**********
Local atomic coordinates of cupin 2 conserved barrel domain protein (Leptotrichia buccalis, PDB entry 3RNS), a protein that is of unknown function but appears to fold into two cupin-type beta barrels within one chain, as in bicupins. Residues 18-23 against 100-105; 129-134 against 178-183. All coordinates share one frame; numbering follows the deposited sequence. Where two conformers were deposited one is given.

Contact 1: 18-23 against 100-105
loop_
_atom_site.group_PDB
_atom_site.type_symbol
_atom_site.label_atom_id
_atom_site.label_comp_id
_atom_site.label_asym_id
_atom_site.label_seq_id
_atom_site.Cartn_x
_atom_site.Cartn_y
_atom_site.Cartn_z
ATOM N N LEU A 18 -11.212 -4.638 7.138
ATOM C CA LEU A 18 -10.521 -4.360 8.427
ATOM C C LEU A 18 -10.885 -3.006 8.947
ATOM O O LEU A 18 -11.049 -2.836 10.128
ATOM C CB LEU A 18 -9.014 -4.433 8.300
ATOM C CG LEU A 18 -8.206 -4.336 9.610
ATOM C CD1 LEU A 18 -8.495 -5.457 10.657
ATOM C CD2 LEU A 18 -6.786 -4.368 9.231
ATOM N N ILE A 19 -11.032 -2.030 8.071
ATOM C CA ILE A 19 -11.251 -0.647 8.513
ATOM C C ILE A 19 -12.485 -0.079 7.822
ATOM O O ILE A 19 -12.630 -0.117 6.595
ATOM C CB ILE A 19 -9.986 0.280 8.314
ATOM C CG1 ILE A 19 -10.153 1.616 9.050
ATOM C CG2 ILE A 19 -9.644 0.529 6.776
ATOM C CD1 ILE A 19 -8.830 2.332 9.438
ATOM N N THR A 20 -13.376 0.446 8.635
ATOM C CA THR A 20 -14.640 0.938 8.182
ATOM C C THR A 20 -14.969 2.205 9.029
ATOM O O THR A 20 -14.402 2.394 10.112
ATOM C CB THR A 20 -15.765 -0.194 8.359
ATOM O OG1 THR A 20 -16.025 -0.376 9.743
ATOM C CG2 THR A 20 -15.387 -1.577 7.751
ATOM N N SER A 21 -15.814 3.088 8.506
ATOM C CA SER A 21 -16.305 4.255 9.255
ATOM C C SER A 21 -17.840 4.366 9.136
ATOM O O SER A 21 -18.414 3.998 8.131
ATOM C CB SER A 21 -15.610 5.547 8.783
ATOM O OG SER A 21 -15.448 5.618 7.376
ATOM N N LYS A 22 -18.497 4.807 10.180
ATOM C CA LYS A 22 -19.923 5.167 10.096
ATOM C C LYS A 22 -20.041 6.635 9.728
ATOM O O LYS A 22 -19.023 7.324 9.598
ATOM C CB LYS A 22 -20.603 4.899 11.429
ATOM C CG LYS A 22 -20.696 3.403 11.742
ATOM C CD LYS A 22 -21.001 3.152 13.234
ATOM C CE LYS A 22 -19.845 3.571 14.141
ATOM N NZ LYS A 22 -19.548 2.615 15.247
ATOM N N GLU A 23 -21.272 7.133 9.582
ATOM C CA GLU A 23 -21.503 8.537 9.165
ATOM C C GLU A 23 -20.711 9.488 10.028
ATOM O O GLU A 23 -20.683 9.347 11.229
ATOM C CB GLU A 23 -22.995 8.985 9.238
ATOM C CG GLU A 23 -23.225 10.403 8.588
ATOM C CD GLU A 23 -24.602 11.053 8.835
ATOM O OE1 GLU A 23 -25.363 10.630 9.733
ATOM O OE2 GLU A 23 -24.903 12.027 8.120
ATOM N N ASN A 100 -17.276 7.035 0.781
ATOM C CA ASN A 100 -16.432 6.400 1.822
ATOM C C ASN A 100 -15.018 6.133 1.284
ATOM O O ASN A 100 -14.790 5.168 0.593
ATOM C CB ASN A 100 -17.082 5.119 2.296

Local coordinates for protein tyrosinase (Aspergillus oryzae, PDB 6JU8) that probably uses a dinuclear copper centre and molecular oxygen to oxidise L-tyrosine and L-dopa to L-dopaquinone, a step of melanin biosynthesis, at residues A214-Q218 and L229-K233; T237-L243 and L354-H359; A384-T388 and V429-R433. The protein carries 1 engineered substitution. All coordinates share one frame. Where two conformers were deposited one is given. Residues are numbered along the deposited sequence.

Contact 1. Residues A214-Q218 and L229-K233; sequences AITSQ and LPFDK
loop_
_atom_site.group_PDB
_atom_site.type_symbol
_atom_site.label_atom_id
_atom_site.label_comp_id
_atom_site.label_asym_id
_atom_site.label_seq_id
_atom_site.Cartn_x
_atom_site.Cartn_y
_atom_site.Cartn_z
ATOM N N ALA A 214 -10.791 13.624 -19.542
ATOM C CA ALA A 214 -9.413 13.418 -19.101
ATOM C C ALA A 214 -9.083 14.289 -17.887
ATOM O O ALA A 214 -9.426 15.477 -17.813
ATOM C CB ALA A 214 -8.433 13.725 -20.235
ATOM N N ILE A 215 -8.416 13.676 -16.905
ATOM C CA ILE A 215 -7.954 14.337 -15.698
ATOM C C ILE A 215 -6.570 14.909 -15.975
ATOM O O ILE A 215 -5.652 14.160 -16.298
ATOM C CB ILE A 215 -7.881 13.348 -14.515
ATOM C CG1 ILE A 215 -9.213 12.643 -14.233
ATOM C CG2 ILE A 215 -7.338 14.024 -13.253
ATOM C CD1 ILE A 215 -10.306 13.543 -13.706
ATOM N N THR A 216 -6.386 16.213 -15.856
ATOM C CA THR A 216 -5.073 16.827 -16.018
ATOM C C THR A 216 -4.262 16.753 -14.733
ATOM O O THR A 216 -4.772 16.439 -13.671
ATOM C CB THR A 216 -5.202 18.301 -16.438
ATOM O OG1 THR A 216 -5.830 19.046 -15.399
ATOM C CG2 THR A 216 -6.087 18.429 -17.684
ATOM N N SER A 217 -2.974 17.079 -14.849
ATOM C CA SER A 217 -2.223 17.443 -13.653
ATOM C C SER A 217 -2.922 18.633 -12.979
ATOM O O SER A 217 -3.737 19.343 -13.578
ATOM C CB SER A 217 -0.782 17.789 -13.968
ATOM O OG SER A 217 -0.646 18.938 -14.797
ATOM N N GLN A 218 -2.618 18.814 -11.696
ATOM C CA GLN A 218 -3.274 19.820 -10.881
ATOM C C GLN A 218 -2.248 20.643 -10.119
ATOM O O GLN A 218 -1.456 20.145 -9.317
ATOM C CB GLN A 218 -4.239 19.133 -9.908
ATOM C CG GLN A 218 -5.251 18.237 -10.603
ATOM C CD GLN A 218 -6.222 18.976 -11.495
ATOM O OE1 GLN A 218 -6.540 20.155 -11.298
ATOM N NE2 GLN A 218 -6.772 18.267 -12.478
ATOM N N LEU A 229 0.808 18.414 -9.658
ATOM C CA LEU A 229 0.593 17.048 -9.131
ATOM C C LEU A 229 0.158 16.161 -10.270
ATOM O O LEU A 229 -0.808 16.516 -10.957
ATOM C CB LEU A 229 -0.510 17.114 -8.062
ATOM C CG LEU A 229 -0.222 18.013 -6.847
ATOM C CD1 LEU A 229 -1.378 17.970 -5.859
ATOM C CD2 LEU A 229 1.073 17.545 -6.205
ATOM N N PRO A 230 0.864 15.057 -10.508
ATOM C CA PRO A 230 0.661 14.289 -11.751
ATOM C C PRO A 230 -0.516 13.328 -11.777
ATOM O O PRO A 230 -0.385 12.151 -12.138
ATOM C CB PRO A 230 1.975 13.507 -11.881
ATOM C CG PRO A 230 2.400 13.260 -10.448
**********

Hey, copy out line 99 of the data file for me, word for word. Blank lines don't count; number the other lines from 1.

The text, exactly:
ATOM C C SER A 217 -2.922 18.633 -12.979